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Lobscouse And Spotted Dog: Which It's A Gastronomic Companion To The Aubrey/Maturin Novels

"A scholarly (though often hilarious) triumph of culinary anthropology."―Washington Post Celebrate the joys of Patrick O'Brian's acclaimed Aubrey/Maturin series with this delightful cookbook, full of the food and drink that so often complement Jack Aubrey and Stephen Maturin's travels. Collected here are authentic and practical recipes for such eighteenth- and early-nineteenth- century dishes as Burgoo, Drowned Baby, Sea-Pie, Solomongundy, Jam Roly-Poly, Toasted Cheese, Sucking Pig, Treacle-Dowdy, and, of course, Spotted Dog. Also included are historical notes on the origins of the dishes as well as sections on the preparing of roasts, puddings, and raised pies."[A] splendid cookbook...graced with erudite bits of naval and gastronomical history....Deftly researched and written in prose nearly as funny as O'Brian's own."―Publishers Weekly "A thoroughly readable cookbook, as well as a useful appendix to a great series of novels and a newly opened window into a time now nearly 200 years gone."―San Jose Mercury News Illustrated

Paperback: 336 pages

Publisher: W. W. Norton & Company; New edition edition (September 17, 2000)

Language: English

ISBN-10: 0393320944

ISBN-13: 978-0393320947

Product Dimensions: 6.1 x 0.9 x 9.2 inches

Shipping Weight: 1 pounds (View shipping rates and policies)

Average Customer Review: 4.6 out of 5 stars  See all reviews (56 customer reviews)

Best Sellers Rank: #203,913 in Books (See Top 100 in Books) #50 in Books > Cookbooks, Food & Wine > Regional & International > European > English, Scottish & Welsh #325 in Books > Literature & Fiction > History & Criticism > Regional & Cultural > European > British & Irish #1495 in Books > Cookbooks, Food & Wine > Cooking Education & Reference

I once knew a lady who had a vast collection of cookbooks. She read them, too, even if she indulged in little adventurous cooking. I often wondered how one could find entertainment reading recipes - was the recreation as adventurous as poring over the instructions for assembling a barbecue pit one was not going to assemble?Perhaps if I had peeked into her cookbooks I would have discovered some enchanting prose among the recipes, as I have in "Lobscouse & Spotted Dog". Open the book anywhere ... Aah, here on page 92 is the recipe for drowned baby, also called boiled baby, introduced by this passage from "The Nutmeg of Consolation":"The gunroom feast for the Captain was if anything more copious than that of the day before. The gunroom cook, by means known to himself alone, had conserved the makings of a superb suet pudding of the kind called boiled baby in the service, known to be Jack Aubrey's favourite form of food, and it came in on a scrubbed scuttle-cover to the sound of cheering."Sure, I read this passage during my several reads of "Nutmeg", but standing here alone it seems to sparkle with more clarity. Now I clearly see the pudding, gliding in on a scrubbed wooden hatch cover (to the surprise of no one there) and I thrill to the sound of cheering.Here, once again, the perfect team has stepped forward to contribute an enchanting and tantalizing contribution to the Aubrey/Maturin series. A daunting task it must have been for this multi-talented mother and daughter (sailboaters, too, they are), to unearth and translate into modern terms the scores of recipes found in this book, to translate the contemporary equivalents of their ingredients.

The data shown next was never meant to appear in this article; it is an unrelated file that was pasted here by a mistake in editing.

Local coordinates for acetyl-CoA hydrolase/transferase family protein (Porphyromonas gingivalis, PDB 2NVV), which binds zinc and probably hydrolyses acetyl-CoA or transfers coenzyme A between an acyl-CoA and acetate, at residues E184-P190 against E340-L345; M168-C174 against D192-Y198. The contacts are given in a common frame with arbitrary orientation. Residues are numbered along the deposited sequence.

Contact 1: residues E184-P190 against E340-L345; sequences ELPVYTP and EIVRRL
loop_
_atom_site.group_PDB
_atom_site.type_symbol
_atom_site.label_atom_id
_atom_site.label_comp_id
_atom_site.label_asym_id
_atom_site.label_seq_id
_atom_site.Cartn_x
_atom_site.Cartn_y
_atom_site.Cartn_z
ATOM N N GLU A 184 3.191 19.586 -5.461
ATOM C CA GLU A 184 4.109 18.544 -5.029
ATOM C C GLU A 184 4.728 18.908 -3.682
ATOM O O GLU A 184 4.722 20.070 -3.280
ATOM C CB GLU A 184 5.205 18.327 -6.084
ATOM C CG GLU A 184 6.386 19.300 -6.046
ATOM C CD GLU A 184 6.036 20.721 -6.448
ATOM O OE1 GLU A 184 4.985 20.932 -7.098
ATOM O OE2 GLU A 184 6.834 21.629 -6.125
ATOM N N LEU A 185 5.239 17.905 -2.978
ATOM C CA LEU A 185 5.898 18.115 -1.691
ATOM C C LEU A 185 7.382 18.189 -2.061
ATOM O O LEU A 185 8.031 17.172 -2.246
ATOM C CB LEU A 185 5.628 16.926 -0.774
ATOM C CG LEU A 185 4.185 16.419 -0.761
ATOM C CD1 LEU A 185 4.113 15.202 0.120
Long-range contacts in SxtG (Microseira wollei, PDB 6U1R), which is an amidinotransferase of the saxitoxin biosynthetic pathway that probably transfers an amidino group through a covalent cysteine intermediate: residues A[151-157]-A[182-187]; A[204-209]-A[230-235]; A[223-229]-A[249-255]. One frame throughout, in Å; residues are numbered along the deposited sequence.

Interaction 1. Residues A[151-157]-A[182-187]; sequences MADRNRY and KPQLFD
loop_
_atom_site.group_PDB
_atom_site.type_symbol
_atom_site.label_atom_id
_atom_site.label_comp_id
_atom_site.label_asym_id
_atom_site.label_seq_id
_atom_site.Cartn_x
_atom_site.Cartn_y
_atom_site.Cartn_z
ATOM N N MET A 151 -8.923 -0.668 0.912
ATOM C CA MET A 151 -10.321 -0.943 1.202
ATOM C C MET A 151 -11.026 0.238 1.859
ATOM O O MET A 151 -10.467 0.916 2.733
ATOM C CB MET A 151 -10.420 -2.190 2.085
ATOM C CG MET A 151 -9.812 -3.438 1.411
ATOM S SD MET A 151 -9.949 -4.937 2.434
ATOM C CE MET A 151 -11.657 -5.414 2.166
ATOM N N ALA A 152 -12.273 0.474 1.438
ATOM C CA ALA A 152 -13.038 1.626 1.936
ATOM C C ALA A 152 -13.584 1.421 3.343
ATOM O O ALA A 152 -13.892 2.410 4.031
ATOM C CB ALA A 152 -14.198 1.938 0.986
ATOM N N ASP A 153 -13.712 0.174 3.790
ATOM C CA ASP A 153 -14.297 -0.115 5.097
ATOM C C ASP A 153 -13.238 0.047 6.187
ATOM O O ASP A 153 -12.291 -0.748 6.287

As anyone familiar with Patrick O'Brian's famous Aubrey/Maturin series knows, amid swash-buckling adventures in Admiral Nelson's Navy, thought-provoking prose, and a truly wonderful friendship that includes celebrating music together (Jack and Stephen play string duets when not out saving the Royal Navy, King, and Country), the books also revel in descriptions of meals and dishes. Voila--this delightful gastronomic companion to the books!Let me tell you, this book is deLISH--foreward by Patrick O'Brian himself. The mother/daughter authors preface the book by explaining how "Patrick O'Brian fever" broke out amongst themselves and all their friends (the books are contagious!); they ended up on a feverish research adventure to write this gastronomic companion. The authors set out to emulate O'Brian in point of accuracy and meticulous research. In short, they've basically reconstructed mid-to-late 18th century/early 19th century cooking! In actually reconstructing/preparing dishes, they conceded as little as possible to the amenities of the modern kitchen (however, the final recipes adapt preparations to 20th century ingredients and conditions).They took quite a scholarly approach to researching the book--e.g., studying the social and economic raisons d'etre for the raised pie and the two wholly different traditional approaches to its construction, tracing the etymology of a dozen different suet pudding names back to a single root, following the evolution of pudding back to its Roman sources and establishing its common ancestry with sausage, etc.Here you'll find how to make such dishes as Burgoo, Syllabub from the Cow, Ship's Biscuit, Skillygalee, Drowned Baby, Sea-Pie (anywhere from one to six or more "decks"!

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